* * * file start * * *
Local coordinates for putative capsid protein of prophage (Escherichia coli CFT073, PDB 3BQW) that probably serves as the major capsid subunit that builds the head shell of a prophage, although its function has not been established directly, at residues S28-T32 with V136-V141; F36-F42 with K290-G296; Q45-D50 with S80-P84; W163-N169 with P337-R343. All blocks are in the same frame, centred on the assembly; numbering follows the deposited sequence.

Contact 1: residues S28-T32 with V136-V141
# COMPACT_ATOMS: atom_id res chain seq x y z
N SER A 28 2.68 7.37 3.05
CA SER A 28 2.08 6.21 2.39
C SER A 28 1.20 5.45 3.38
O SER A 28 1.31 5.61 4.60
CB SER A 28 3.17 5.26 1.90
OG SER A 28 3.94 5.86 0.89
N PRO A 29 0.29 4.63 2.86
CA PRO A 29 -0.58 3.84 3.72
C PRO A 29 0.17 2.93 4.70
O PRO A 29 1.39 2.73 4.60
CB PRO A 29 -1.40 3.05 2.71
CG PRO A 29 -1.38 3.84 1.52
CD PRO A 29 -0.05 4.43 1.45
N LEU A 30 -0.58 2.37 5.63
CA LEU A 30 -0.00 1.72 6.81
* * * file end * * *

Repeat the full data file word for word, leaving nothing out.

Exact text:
Local coordinates for putative capsid protein of prophage (Escherichia coli CFT073, PDB 3BQW) that probably serves as the major capsid subunit that builds the head shell of a prophage, although its function has not been established directly, at residues S28-T32 with V136-V141; F36-F42 with K290-G296; Q45-D50 with S80-P84; W163-N169 with P337-R343. All blocks are in the same frame, centred on the assembly; numbering follows the deposited sequence.

Contact 1: residues S28-T32 with V136-V141
# COMPACT_ATOMS: atom_id res chain seq x y z
N SER A 28 2.68 7.37 3.05
CA SER A 28 2.08 6.21 2.39
C SER A 28 1.20 5.45 3.38
O SER A 28 1.31 5.61 4.60
CB SER A 28 3.17 5.26 1.90
OG SER A 28 3.94 5.86 0.89
N PRO A 29 0.29 4.63 2.86
CA PRO A 29 -0.58 3.84 3.72
C PRO A 29 0.17 2.93 4.70
O PRO A 29 1.39 2.73 4.60
CB PRO A 29 -1.40 3.05 2.71
CG PRO A 29 -1.38 3.84 1.52
CD PRO A 29 -0.05 4.43 1.45
N LEU A 30 -0.58 2.37 5.63
CA LEU A 30 -0.00 1.72 6.81